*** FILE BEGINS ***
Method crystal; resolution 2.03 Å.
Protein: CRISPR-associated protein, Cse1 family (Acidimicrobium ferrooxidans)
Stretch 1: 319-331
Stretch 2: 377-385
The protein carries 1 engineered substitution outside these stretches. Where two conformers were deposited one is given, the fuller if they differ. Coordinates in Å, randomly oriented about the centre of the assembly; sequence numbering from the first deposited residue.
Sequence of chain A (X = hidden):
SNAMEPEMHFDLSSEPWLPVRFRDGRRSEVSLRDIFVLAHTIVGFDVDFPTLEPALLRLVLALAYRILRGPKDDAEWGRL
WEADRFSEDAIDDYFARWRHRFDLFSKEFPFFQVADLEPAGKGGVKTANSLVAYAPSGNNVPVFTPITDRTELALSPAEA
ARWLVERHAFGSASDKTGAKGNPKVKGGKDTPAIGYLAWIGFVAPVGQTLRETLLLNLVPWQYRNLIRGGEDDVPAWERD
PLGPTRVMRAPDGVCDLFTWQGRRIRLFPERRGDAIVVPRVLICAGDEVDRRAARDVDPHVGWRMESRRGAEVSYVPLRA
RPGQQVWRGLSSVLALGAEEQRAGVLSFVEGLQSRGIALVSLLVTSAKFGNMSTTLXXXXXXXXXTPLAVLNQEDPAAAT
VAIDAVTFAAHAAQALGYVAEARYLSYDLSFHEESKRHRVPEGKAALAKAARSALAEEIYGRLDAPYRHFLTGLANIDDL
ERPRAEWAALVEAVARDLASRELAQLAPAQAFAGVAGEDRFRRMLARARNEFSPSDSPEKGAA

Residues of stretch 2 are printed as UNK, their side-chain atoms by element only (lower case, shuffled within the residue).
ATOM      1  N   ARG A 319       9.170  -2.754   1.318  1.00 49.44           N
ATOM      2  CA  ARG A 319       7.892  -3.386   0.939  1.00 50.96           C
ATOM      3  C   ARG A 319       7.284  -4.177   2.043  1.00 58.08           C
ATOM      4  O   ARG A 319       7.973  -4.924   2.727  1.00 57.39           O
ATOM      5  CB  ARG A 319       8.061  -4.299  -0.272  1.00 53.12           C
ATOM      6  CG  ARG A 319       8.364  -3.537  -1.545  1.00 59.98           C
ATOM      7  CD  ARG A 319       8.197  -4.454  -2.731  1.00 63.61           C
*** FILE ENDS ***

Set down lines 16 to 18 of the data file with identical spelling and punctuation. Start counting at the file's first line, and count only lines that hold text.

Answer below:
ATOM      2  CA  ARG A 319       7.892  -3.386   0.939  1.00 50.96           C
ATOM      3  C   ARG A 319       7.284  -4.177   2.043  1.00 58.08           C
ATOM      4  O   ARG A 319       7.973  -4.924   2.727  1.00 57.39           O